The truth about absinthe is compelling enough that the many legends—hallucinations, madness, and infanticide, to name just a few—could safely be ignored. But it’s hard to resist stories of murder, mayhem, and ear amputations. Perhaps that’s why the licorice-flavored spirit has attracted the kind of mythologizing that an aspiring Hollywood starlet can only dream of. Indeed, the “green fairy” has a misinformation quotient at least as high as its alcohol content of 60 to 70 percent. But if you’re looking for the truth, you’ve come to the right place.
Before the scourge of absinthe destroyed the fabric of its society and allowed tiny Luxembourg to colonize it (okay, that part’s not true), mid-19th-century France was a wine-drinking nation. But phylloxera—the pesky little root louse—devastated the country’s vineyards, wine became scarce and expensive, and happy hour began to turn increasingly green. Some distillers who had been using grapes to make their base spirit shifted to less expensive ingredients. Cheap absinthe grew cheaper as wine and brandy became more dear. Poets and painters began killing each other.
Wait, that’s not true, either. I must be under the influence of some mind-altering substance. Perhaps it’s the thujone in the 16 legally available absinthes I recently tasted. After all, thujone, a chemical compound found in one of absinthe’s primary ingredients—the Artemisia absinthium species of wormwood—is the reason it was banned, the reason that Van Gogh and Toulouse-Lautrec painted, the reason that Arthur Rimbaud and Paul Verlaine versified (and slept together), the reason that a Swiss farmer killed his two daughters and pregnant wife.
Except that Van Gogh was apparently addicted to terpenes (thujone is a terpene) and tried to eat paint and drink turpentine. He clearly had other issues. And the murderer consumed massive quantities of wine and brandy in addition to his two glasses of absinthe. Still, if thujone is so toxic, couldn’t it have been a factor? Well, no. It turns out there wasn’t very much of it in those old absinthes. We know this because Ted Breaux, a chemist and absinthe obsessive, ran the tests. A 2006 New Yorker article outlines Breaux’s work in great detail, but it doesn’t mention that Michael Kenyon wrote, in the October 1990 issue of Gourmet, about a pre-ban bottle of Swiss absinthe that he had analyzed at Merck. The lab found “thujone, ether, cyclohexane, camphor, and fenchone.” How much thujone? One part per million. A decade later, Breaux came up with similar numbers. Must be intense stuff to be dangerous at such low levels. Except that in the United States, absinthe is legal if its thujone content is below—wait for it—ten parts per million. None of this seems to diminish the chatter, however. It’s become a matter of faith that the old absinthes had high levels of thujone and that the new “thujone-free” wave is therefore less authentic. One justification for this opinion is that most modern versions are not undrinkably bitter—wormwood is second only to rue in bitterness (third if you count Stone Brewing’s Ruination IPA—oops, must be the thujone talking again). But well-made absinthe is a lot less bitter than, say, an Italian amaro. In fact, only a few in my tasting needed sugar.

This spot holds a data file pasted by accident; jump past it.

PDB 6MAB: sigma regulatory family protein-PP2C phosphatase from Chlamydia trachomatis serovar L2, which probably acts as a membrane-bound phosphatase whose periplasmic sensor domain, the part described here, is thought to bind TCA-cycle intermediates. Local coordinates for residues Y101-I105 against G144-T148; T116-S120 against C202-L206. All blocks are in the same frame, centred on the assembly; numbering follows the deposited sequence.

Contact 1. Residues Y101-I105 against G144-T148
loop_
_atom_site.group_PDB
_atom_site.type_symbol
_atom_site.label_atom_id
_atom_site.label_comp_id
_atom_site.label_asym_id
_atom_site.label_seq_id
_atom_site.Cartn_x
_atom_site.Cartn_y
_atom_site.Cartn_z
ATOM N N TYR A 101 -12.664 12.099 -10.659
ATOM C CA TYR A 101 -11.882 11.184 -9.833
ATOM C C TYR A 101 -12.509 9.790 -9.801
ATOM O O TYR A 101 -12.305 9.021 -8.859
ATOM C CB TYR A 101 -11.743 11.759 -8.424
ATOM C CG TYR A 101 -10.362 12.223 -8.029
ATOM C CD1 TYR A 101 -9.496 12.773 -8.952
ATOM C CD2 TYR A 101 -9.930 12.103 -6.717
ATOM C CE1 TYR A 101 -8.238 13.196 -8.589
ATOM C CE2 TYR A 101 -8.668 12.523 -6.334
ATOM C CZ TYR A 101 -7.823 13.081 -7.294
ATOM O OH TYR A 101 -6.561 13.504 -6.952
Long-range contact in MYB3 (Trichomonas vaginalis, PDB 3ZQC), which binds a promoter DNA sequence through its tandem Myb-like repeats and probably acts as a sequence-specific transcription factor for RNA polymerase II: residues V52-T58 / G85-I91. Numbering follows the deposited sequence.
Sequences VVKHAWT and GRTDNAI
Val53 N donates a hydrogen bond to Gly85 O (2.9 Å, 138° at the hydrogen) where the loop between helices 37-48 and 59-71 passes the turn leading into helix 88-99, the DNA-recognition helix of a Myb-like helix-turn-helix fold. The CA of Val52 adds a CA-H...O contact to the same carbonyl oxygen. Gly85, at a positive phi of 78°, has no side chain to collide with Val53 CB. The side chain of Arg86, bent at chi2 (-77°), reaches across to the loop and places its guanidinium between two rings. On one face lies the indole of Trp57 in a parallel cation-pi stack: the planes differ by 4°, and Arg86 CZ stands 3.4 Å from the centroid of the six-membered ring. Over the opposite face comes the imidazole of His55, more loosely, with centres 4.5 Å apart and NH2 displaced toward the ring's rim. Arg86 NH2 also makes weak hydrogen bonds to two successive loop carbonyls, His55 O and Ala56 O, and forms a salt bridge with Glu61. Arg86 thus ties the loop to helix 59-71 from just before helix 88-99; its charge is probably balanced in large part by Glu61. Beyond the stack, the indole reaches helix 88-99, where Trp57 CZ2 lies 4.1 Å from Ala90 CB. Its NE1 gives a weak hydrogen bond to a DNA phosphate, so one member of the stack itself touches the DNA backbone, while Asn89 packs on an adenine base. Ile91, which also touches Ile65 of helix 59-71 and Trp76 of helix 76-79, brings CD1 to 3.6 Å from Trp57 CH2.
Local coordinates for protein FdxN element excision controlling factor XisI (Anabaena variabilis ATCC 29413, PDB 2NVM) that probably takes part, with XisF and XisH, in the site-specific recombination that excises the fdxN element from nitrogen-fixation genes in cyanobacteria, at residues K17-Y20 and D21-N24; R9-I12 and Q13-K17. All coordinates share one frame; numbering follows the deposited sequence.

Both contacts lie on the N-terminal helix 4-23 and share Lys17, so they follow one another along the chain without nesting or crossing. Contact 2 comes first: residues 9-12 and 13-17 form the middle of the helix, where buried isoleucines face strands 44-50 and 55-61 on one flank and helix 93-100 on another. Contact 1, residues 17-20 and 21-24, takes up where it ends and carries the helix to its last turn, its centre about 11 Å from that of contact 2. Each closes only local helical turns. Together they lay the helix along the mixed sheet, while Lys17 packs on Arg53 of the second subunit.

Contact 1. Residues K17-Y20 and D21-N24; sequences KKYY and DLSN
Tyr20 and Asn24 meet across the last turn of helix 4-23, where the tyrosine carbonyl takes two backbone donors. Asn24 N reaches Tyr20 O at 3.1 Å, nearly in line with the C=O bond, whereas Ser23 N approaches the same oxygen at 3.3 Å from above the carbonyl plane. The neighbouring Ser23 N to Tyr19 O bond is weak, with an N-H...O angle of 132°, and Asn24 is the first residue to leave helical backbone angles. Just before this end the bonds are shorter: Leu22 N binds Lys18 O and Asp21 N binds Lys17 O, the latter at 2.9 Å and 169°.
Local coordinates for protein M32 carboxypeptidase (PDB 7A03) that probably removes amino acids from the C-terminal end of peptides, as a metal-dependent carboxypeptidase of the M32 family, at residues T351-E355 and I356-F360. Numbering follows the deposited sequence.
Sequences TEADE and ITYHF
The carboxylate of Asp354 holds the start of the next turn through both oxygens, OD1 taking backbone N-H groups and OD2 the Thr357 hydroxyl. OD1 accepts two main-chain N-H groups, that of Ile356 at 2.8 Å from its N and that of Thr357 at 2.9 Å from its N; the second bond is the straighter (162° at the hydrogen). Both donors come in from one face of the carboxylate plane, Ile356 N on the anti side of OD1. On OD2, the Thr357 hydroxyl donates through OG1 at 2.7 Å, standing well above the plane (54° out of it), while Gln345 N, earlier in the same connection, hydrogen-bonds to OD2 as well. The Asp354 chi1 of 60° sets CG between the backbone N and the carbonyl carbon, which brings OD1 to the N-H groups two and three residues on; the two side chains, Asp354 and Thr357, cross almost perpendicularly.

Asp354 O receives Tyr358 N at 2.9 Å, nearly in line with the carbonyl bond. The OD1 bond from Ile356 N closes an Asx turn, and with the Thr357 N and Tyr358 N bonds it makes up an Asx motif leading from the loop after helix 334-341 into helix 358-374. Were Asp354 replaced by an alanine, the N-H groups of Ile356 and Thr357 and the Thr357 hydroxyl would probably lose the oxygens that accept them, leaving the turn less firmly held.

So the stuff is as safe as any 136-proof beverage, won’t enhance your creativity, and won’t make you go all Van Gogh on your own ear. But is it any good? I loved Vieux Pontarlier ($65) and Pernod “Aux Plantes d’Absinthe Supérieure” ($70) diluted with ice-cold water; the more herbaceous Kübler ($50), from Switzerland, was good, too, and worked best as a glass rinse for a Sazerac. The biggest surprise was how a few changed color just a day or two after being opened, going from a delicate green to an unappetizing brown. Of course, I could’ve been hallucinating.